Monday 26 June 2023


After we completed yesterday's blog we went for a meal at Za Za bazaar, a buffet restaurant just across Pero's Bridge, which we had booked on Saturday. In part this was re-visiting the place we went to 9 years ago but we had heard positive reports about it since.

As we left the boat, it was still very sunny and hot - space was at a premium for quay-side sitters!

We managed to obtain a quiet (comparatively!) table in a corner. The layout of the food was as we remembered with a wide variety of dishes from different world cuisines. Somewhe re between street food and comfort food rather than haute cuisine, it aims to be  popular and open to families, groups as well as individuals. We did rather stand out age-wise!

Much more so then we remembered from our previous visit, the staff were very friendly and chatty. Most are students, particularly those from oversees doing a Masters. As we left, even the door security chap was keep tlo chat about himself! Not really a chance to take photos but just one to set the scene.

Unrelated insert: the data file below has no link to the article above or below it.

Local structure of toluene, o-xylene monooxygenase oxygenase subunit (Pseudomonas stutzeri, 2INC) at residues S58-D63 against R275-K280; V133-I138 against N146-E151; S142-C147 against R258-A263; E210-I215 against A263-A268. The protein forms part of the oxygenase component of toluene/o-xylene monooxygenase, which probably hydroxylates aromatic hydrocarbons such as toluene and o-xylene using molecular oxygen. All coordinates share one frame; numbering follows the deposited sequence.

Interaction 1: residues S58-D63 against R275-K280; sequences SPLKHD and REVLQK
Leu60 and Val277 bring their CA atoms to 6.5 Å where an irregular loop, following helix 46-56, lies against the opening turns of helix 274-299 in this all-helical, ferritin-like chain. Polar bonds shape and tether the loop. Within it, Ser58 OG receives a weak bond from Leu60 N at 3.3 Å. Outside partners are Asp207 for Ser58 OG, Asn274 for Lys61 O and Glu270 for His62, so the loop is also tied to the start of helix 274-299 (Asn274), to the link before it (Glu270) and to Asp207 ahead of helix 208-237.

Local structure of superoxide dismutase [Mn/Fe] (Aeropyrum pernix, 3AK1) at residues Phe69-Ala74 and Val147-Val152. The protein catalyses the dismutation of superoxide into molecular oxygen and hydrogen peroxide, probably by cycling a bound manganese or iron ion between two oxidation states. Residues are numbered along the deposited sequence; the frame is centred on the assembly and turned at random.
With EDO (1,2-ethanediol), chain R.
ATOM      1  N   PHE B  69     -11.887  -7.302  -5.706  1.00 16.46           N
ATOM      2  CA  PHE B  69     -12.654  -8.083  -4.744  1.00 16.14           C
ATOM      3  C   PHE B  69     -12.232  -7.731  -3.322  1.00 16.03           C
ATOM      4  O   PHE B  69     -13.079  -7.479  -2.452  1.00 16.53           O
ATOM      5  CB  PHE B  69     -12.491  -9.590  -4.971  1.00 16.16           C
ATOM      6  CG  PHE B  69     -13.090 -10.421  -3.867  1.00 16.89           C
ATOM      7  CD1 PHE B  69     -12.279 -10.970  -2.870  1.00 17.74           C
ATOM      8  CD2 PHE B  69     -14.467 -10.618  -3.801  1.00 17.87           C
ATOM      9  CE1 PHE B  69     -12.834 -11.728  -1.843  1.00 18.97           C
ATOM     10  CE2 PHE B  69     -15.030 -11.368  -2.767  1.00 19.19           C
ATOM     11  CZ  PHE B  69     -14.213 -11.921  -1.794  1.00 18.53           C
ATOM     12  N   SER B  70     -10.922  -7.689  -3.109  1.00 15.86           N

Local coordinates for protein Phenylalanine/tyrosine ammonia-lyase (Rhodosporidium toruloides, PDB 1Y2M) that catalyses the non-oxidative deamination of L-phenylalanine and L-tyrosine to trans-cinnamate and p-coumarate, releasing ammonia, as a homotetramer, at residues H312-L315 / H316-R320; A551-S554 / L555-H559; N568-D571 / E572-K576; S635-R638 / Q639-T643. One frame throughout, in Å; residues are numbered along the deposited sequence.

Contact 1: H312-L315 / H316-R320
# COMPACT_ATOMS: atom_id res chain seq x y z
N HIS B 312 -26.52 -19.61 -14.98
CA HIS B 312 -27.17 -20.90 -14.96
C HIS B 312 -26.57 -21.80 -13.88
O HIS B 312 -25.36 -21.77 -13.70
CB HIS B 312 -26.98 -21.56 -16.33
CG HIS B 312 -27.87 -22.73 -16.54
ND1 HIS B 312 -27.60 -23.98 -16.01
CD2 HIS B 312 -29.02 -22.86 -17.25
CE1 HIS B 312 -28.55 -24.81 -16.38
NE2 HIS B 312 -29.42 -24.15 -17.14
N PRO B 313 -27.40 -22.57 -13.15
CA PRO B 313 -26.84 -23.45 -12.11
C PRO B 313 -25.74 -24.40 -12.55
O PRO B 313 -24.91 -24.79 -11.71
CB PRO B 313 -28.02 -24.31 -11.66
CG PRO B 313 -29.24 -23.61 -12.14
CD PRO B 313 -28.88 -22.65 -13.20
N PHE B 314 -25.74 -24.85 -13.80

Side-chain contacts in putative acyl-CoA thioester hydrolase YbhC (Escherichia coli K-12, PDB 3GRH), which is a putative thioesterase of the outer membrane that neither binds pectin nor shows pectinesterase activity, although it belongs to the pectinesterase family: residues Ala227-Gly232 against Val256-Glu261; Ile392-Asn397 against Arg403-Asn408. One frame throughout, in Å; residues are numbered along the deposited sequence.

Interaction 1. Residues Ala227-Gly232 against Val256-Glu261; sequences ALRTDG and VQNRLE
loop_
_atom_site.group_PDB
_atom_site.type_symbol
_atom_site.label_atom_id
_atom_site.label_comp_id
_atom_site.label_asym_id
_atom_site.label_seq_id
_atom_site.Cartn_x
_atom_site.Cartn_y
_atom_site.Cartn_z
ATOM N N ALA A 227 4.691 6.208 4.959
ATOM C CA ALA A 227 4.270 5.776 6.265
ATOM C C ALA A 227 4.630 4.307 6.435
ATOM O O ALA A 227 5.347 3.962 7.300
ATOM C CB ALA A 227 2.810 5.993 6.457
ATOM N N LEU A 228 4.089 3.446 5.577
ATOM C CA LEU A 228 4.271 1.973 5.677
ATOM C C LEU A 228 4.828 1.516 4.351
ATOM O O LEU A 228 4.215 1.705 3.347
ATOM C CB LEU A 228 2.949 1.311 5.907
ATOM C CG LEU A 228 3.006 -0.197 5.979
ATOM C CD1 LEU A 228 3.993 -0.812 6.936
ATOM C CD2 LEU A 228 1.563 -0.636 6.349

The restaurant was heavily recruiting support for its objection to a planning application by a developer to close the restaurant and rebuild as offices, putting all the staff out of work. We suspect that there is perhaps another side to the story but it would be a shame to see the vibrant waterside area disappear into yet another set of offices. The sum of the businesses is more than just the individuals and it could well precipitate a complete chance to the character of the area.

We walked back in the twilight via Queen Square, a large open space surrounded by posh terraced houses. At the centre is a statue of William II. We suspect that those who planned it did not intend to spoil his dignity by becoming a permanent perch for the local gulls!

According to Wikipedia, "The square was named in honour of Queen Anne, who visited Bristol in 1702, and it became the home of the merchant elite." However, the state of the harbour eventually drove the wealthy to move up the hill to Clifton, away from all the nastiness in the water!

In the gathering twilight we could see the rock/pop concert still continuing in the Amphitheatre across the opposite side of St Augustine's Reach.